Review – Dig

Oct 15 2011 | By More

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Stewart Porter (Tommy) and Louise Ludgate (Brenda) in Dig © All rights reserved by PlayPiePint

By Thom Dibdin

A Play, a Pie and a Pint @ Traverse Theatre

Lunchtime theatre returned to the Traverse this week with a bang, in Katie Douglas’ hard-hitting Dig.

It is the first of a five-week residency for the Play, Pie and Pint series, which also sees a new choice of pies for the season. Courtesy of Malones of Slateford Road there’s now a no-nonsense choice of just two fillings – a classic Scotch Pie or Cheese & Beans.

Dig is the sort of brash, confident and hard-hitting piece of theatre which makes you sit up. A perfectly crafted short, in which your perceptions of the three characters on stage are built up and toyed with as you come to empathise with each in turn. Yet it leaves you knowing that, somehow, there will be a way forward.

Louise Ludgate and Stewart Porter step straight up to the mark as long-time married couple, Brenda and Tommy. Their gallus Glaswegian banter crackles along as they sit around on the big armchair, discussing the whys and wherefores of their not-quite teenage son’s decision not to go on a school trip.

Douglas’ ear for dialogue is complemented by an ability to work her revelations in seamlessly. With Ludgate and Porter working it hard, the naturalistically mundane is soon teased out with new tensions as the truth of the couple’s situation becomes clear.

The arrival of Simon Macallum as Tommy’s brother, Dean, racks up the tensions. Macallum brings a complex mixture of anger and and humility as the prodigal brother, drawing enough attention from the play’s main thrust to give the ending a sucker punch which strikes a horribly realistic chord for those caught up in the descending spiral of the economic crisis.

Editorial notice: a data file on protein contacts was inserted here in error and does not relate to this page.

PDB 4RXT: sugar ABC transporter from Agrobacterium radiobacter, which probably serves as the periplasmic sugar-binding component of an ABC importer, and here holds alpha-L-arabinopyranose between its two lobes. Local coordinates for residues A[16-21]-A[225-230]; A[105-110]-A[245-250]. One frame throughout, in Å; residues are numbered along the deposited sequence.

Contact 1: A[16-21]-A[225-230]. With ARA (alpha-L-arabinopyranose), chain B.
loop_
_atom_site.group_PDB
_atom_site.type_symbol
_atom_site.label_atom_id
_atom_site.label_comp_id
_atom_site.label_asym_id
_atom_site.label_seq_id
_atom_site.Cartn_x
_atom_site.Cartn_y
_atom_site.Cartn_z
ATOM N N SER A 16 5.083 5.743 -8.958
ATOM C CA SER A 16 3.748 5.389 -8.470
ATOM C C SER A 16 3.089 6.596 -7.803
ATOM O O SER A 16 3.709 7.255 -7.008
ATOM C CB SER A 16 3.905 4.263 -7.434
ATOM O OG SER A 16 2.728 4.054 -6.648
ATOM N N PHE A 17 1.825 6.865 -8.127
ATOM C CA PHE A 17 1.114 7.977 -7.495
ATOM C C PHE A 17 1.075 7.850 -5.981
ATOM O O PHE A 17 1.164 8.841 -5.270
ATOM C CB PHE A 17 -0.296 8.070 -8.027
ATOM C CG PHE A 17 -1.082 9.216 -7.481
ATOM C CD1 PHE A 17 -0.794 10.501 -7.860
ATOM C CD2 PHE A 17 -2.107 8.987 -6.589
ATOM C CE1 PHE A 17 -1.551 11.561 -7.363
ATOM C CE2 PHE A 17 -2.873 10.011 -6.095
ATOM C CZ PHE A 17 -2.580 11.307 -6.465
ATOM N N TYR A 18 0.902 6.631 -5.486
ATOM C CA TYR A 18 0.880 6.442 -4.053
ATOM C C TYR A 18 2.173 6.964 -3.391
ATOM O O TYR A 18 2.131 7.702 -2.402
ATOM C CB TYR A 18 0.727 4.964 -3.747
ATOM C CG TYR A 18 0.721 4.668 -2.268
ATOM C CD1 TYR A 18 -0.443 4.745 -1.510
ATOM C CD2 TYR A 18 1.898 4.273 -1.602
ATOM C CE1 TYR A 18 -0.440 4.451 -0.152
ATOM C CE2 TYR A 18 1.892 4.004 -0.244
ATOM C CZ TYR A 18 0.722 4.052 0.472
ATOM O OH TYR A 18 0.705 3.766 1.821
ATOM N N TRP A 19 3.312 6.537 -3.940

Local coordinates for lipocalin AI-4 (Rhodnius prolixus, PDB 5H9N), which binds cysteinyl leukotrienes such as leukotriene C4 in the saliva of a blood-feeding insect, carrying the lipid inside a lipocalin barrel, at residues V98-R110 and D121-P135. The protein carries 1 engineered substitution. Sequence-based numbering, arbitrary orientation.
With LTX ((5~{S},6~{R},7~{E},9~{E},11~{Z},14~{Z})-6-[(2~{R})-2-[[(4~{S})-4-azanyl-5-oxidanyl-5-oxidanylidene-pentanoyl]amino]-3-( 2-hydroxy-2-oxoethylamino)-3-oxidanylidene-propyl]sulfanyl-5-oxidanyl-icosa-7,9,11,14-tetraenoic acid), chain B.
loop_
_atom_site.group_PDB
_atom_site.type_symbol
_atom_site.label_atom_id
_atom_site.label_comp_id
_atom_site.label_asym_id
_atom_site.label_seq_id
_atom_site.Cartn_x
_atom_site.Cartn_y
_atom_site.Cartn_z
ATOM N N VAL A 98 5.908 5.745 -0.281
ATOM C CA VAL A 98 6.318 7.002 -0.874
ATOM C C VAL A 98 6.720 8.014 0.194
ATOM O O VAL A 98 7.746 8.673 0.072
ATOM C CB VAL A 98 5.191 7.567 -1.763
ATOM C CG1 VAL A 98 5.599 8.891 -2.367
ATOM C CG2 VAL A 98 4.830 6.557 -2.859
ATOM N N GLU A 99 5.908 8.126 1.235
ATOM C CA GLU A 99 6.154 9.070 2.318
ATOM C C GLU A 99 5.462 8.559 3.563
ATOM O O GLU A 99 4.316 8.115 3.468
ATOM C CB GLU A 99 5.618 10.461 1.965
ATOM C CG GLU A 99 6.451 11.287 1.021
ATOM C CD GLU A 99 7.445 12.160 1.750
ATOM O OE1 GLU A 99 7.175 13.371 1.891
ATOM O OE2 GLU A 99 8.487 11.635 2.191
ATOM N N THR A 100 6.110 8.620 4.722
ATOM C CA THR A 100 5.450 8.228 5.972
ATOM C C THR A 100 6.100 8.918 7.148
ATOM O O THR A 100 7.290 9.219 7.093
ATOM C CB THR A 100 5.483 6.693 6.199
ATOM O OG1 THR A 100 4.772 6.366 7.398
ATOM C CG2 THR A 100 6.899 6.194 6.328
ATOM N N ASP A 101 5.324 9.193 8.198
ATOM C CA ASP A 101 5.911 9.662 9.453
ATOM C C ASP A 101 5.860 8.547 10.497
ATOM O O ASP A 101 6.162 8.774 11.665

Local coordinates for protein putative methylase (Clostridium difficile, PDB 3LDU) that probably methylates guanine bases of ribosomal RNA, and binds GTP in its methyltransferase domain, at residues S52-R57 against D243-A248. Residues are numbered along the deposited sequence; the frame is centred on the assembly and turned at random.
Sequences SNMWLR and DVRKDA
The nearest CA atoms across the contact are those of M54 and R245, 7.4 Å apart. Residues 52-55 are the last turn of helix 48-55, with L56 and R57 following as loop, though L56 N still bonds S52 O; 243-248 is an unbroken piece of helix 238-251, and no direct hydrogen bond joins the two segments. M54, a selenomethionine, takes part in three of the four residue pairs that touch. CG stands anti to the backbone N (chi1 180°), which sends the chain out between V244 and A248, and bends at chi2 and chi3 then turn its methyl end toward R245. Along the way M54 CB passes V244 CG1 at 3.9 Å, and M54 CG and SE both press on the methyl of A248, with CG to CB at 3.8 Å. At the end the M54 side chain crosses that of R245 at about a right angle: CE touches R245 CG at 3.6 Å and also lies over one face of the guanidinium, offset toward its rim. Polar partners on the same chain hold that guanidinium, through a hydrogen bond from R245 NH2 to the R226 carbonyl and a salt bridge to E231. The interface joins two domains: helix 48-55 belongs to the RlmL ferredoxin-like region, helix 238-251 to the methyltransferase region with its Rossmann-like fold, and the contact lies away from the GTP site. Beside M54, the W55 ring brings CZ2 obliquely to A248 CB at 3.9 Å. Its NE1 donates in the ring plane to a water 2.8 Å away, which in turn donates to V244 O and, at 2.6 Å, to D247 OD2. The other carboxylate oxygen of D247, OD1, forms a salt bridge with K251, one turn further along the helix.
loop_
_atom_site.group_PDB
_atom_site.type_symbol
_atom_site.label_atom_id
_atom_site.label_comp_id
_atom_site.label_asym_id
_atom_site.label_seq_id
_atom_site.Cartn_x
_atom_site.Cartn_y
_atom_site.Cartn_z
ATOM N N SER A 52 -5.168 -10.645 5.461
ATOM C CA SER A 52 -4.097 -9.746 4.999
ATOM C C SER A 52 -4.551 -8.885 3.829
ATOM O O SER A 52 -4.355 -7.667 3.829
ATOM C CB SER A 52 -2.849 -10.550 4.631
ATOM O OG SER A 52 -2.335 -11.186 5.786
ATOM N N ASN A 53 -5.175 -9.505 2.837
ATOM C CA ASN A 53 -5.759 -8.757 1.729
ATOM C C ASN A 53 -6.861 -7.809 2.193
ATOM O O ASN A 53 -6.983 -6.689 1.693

It’s not just the construction which appeals, however. Douglas has caught and questions the moral dilemmas faced by a couple on the verge economic meltdown. She gives big, emotional pathways into the material for both Ludgate and Porter.

Those who remember the likes of Yosser Hughes in Alan Bleasdale’s Boys from the Blackstuff will recognise the arguments from the last time an ideologically Conservative government gave the poor an economic kicking.

Douglas’ concern here is pride – of the kind which can drive a person to stasis – and what rises from that pride: the denial, the sense of hopelessness and, most of all, the inability to express any of it, even to those who you love.

It’s a big mix, which director George Perrin for Paines Plough, brings to the boil with just the right amount of energy for the 45 minute running time. Kirsten Hogg’s set, placing the armchair in the scattered wood-chip of a children’s playground, adds an emphasis to the long broken relationship between Tommy and Dean, while Scott Twynholm’s sound and music adds a vicious punch at the just the right moments.

As for the pies – the scotch pie is nicely peppery, a solid creation of the kind you might get in the pub at half time while watching the Edinburgh Derby on Sky Sport. A pie to soak up the alcohol and sustain the energy levels.

Run continues at the Traverse to Saturday, 1pm. Details here.

Dig now tours:
Royal Exchange Studio, Manchester, Wed 19 -Sat 22 Oct, 7pm; matinee Sat 22, 1pm)
Belgrade Theatre, Coventry, Tue 25-Fri 28 Oct, 1pm and 6pm; Fri 28 1pm only.


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